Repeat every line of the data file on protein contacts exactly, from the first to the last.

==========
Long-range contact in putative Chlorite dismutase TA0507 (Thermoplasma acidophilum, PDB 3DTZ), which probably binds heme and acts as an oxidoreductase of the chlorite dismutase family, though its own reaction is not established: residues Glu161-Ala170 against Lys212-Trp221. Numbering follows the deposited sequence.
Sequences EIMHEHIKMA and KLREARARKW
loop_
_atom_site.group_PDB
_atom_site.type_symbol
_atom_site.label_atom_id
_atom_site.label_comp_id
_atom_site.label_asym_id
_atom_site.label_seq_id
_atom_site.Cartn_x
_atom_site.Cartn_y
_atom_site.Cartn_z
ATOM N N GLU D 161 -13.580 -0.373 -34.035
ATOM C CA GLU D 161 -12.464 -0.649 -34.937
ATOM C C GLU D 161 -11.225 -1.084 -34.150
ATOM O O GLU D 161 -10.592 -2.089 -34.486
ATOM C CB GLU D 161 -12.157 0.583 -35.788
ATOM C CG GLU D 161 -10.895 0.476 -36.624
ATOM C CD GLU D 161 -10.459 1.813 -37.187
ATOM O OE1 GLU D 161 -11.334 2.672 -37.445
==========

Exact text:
Long-range contact in putative Chlorite dismutase TA0507 (Thermoplasma acidophilum, PDB 3DTZ), which probably binds heme and acts as an oxidoreductase of the chlorite dismutase family, though its own reaction is not established: residues Glu161-Ala170 against Lys212-Trp221. Numbering follows the deposited sequence.
Sequences EIMHEHIKMA and KLREARARKW
loop_
_atom_site.group_PDB
_atom_site.type_symbol
_atom_site.label_atom_id
_atom_site.label_comp_id
_atom_site.label_asym_id
_atom_site.label_seq_id
_atom_site.Cartn_x
_atom_site.Cartn_y
_atom_site.Cartn_z
ATOM N N GLU D 161 -13.580 -0.373 -34.035
ATOM C CA GLU D 161 -12.464 -0.649 -34.937
ATOM C C GLU D 161 -11.225 -1.084 -34.150
ATOM O O GLU D 161 -10.592 -2.089 -34.486
ATOM C CB GLU D 161 -12.157 0.583 -35.788
ATOM C CG GLU D 161 -10.895 0.476 -36.624
ATOM C CD GLU D 161 -10.459 1.813 -37.187
ATOM O OE1 GLU D 161 -11.334 2.672 -37.445